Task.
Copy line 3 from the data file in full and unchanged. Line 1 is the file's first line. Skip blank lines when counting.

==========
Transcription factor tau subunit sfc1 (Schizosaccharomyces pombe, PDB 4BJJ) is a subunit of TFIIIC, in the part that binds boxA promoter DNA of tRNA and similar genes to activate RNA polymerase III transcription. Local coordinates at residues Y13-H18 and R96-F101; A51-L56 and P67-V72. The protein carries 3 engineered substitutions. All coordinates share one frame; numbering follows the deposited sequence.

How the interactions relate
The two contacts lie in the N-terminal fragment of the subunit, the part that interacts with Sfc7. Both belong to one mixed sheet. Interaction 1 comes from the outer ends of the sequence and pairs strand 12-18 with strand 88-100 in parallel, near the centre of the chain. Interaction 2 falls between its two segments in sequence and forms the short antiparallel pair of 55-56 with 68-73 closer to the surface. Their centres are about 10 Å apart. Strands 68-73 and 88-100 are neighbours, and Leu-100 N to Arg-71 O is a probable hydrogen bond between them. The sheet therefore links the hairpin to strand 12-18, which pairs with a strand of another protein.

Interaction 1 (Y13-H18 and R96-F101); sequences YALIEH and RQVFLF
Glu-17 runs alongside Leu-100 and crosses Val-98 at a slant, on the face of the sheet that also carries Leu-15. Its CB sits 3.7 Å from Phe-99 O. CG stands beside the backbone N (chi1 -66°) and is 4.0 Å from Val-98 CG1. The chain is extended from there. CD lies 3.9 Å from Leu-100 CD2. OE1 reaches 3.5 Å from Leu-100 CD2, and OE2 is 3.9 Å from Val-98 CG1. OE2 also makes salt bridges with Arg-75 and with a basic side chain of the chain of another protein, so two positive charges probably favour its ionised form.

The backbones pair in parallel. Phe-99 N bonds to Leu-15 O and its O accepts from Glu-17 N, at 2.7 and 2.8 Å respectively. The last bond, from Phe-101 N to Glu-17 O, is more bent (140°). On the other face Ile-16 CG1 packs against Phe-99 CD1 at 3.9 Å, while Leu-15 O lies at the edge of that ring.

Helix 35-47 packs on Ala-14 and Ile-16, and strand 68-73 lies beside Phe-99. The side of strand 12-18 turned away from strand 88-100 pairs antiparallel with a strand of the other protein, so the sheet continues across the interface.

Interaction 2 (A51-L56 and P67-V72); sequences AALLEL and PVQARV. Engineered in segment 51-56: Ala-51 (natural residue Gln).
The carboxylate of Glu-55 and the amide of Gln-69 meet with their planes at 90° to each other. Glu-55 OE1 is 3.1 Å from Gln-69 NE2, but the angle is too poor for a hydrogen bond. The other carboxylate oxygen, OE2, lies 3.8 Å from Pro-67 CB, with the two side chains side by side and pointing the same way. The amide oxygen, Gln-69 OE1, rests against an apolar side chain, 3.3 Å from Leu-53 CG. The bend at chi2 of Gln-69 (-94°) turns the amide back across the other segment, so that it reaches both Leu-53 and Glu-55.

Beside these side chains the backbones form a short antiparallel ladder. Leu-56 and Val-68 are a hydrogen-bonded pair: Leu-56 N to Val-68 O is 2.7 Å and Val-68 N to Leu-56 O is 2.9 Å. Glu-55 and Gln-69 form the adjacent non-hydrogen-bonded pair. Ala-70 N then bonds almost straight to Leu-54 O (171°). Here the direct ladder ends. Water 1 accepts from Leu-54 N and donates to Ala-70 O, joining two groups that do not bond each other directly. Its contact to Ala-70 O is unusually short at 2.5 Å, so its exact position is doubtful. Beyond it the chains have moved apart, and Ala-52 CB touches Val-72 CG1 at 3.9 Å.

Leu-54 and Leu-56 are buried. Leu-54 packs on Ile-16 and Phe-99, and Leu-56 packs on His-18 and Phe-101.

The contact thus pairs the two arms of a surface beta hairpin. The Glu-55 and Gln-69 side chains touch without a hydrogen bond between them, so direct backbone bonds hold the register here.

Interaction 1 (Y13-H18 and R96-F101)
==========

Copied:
The two contacts lie in the N-terminal fragment of the subunit, the part that interacts with Sfc7. Both belong to one mixed sheet. Interaction 1 comes from the outer ends of the sequence and pairs strand 12-18 with strand 88-100 in parallel, near the centre of the chain. Interaction 2 falls between its two segments in sequence and forms the short antiparallel pair of 55-56 with 68-73 closer to the surface. Their centres are about 10 Å apart. Strands 68-73 and 88-100 are neighbours, and Leu-100 N to Arg-71 O is a probable hydrogen bond between them. The sheet therefore links the hairpin to strand 12-18, which pairs with a strand of another protein.